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April 9, 2014

Jonathan Tobin: Why Did Kerry Lie About Israeli Blame?

Samuel G. Freedman: A resolution 70 years later for a father's unsettling legacy of ashes from Dachau

Jessica Ivins: A resolution 70 years later for a father's unsettling legacy of ashes from Dachau

Kim Giles: Asking for help is not weakness

Kathy Kristof and Barbara Hoch Marcus: 7 Great Growth Israeli Stocks

Matthew Mientka: How Beans, Peas, And Chickpeas Cleanse Bad Cholesterol and Lowers Risk of Heart Disease

Sabrina Bachai: 5 At-Home Treatments For Headaches

The Kosher Gourmet by Daniel Neman Have yourself a matzo ball: The secrets bubby never told you and recipes she could have never imagined

April 8, 2014

Lori Nawyn: At Your Wit's End and Back: Finding Peace

Susan B. Garland and Rachel L. Sheedy: Strategies Married Couples Can Use to Boost Benefits

David Muhlbaum: Smart Tax Deductions Non-Itemizers Can Claim

Jill Weisenberger, M.S., R.D.N., C.D.E : Before You Lose Your Mental Edge

Dana Dovey: Coffee Drinkers Rejoice! Your Cup Of Joe Can Prevent Death From Liver Disease

Chris Weller: Electric 'Thinking Cap' Puts Your Brain Power Into High Gear

The Kosher Gourmet by Marlene Parrish A gift of hazelnuts keeps giving --- for a variety of nutty recipes: Entree, side, soup, dessert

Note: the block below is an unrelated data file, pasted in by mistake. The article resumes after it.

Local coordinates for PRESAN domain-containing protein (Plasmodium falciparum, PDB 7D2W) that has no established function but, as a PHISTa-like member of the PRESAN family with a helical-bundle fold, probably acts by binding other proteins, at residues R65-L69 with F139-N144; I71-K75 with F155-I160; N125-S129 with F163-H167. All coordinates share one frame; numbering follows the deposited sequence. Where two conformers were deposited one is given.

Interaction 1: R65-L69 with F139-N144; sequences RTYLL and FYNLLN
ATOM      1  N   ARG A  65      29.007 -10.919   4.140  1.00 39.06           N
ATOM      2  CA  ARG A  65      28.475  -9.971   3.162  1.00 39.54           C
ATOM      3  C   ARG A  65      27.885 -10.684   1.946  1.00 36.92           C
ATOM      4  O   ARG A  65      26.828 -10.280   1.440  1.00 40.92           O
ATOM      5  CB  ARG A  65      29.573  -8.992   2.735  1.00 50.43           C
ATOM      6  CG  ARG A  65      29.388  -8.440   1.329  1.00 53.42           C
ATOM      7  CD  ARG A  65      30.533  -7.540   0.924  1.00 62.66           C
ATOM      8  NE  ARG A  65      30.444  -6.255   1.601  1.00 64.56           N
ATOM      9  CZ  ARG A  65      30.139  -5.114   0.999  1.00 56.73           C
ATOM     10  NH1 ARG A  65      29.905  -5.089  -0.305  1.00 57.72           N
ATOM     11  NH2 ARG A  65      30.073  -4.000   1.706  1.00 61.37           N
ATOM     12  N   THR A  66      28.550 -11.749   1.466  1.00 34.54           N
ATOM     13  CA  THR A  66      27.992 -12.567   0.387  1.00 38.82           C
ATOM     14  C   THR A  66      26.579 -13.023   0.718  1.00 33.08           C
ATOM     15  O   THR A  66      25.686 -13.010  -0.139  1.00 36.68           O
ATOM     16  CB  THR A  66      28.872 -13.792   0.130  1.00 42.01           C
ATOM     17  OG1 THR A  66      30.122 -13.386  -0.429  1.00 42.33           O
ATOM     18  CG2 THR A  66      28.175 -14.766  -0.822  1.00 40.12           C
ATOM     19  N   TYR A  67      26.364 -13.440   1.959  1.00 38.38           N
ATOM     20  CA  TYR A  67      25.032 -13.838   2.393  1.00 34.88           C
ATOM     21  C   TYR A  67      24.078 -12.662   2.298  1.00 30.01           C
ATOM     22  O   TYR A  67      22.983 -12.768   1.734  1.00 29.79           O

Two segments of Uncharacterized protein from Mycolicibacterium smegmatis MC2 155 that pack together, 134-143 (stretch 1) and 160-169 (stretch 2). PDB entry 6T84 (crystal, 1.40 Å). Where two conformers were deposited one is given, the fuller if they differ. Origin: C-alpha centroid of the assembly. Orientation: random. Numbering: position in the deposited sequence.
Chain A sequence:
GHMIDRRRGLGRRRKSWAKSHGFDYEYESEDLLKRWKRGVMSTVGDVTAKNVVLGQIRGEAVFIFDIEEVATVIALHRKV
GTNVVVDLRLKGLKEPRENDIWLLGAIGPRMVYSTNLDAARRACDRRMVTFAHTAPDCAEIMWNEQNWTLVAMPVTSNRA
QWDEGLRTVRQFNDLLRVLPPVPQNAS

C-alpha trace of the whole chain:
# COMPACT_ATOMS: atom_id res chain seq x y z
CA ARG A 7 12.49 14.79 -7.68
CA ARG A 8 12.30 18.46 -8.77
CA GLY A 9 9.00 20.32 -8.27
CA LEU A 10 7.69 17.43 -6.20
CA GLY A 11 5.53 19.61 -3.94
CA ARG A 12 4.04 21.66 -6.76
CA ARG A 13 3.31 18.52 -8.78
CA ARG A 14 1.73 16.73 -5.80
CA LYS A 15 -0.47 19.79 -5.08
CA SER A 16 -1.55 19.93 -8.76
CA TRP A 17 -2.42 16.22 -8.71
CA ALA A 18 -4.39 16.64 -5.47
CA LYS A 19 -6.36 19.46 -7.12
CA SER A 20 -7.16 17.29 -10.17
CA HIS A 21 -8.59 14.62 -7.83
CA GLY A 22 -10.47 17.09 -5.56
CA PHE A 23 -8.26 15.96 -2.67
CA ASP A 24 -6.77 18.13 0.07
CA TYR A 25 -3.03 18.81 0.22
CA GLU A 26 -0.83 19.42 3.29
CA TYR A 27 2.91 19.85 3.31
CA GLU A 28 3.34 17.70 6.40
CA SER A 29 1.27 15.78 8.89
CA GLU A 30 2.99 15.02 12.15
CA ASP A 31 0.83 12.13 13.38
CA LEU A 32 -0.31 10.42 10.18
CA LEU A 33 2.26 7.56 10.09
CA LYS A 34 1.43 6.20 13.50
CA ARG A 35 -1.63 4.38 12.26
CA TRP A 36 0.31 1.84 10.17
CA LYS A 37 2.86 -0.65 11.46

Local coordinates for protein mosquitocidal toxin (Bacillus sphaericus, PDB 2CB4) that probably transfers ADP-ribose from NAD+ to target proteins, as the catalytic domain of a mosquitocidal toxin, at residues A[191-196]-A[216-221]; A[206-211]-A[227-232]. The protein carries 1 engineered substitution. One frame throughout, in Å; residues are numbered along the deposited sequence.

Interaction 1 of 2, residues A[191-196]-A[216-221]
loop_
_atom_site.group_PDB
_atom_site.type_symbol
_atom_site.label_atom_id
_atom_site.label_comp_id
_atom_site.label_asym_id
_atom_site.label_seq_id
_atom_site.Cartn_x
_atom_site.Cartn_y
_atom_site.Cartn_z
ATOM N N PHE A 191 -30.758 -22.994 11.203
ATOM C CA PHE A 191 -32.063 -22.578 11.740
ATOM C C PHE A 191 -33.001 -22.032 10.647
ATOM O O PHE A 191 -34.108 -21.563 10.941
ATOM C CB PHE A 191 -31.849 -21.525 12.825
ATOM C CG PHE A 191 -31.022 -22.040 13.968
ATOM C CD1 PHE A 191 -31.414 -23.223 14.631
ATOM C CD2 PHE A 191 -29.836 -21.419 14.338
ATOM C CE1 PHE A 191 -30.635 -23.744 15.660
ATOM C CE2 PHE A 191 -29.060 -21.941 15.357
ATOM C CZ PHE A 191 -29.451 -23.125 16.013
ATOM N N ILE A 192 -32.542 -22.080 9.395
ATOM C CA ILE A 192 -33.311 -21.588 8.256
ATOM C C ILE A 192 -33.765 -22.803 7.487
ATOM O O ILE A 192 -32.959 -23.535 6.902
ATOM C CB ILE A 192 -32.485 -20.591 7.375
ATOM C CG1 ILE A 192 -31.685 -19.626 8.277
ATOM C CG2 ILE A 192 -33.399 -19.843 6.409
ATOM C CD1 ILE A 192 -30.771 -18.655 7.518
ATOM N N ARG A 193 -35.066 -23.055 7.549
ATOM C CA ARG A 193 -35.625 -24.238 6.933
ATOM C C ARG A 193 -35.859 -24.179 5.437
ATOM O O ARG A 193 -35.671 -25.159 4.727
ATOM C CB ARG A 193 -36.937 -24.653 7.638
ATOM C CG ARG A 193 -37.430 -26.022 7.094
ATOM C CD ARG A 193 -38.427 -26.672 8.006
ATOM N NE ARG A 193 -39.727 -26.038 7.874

April 4, 2014

Rabbi David Gutterman: The Word for Nothing Means Everything

Charles Krauthammer: Kerry's folly, Chapter 3

Amy Peterson: A life of love: How to build lasting relationships with your children

John Ericson: Older Women: Save Your Heart, Prevent Stroke Don't Drink Diet

John Ericson: Why 50 million Americans will still have spring allergies after taking meds

Cameron Huddleston: Best and Worst Buys of April 2014

Stacy Rapacon: Great Mutual Funds for Young Investors

Sarah Boesveld: Teacher keeps promise to mail thousands of former students letters written by their past selves

The Kosher Gourmet by Sharon Thompson Anyone can make a salad, you say. But can they make a great salad? (SECRETS, TESTED TECHNIQUES + 4 RECIPES, INCLUDING DRESSINGS)

April 2, 2014

Paul Greenberg: Death and joy in the spring

Dan Barry: Should South Carolina Jews be forced to maintain this chimney built by Germans serving the Nazis?

Mayra Bitsko: Save me! An alien took over my child's personality

Frank Clayton: Get happy: 20 scientifically proven happiness activities

Susan Scutti: It's Genetic! Obesity and the 'Carb Breakdown' Gene

Lecia Bushak: Why Hand Sanitizer May Actually Harm Your Health

Stacy Rapacon: Great Funds You Can Own for $500 or Less

Cameron Huddleston: 7 Ways to Save on Home Decor

The Kosher Gourmet by Steve Petusevsky Exploring ingredients as edible-stuffed containers (TWO RECIPES + TIPS & TECHINQUES)

Jewish World Review Oct. 24, 2008 / 25 Tishrei 5769

Collection is an open book

By Lori Borgman

Lori Borgman
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http://www.JewishWorldReview.com | We've all heard the tales of the football widows and the golf widows, but could we muster up a little something for the bookstore widows?


Thank you.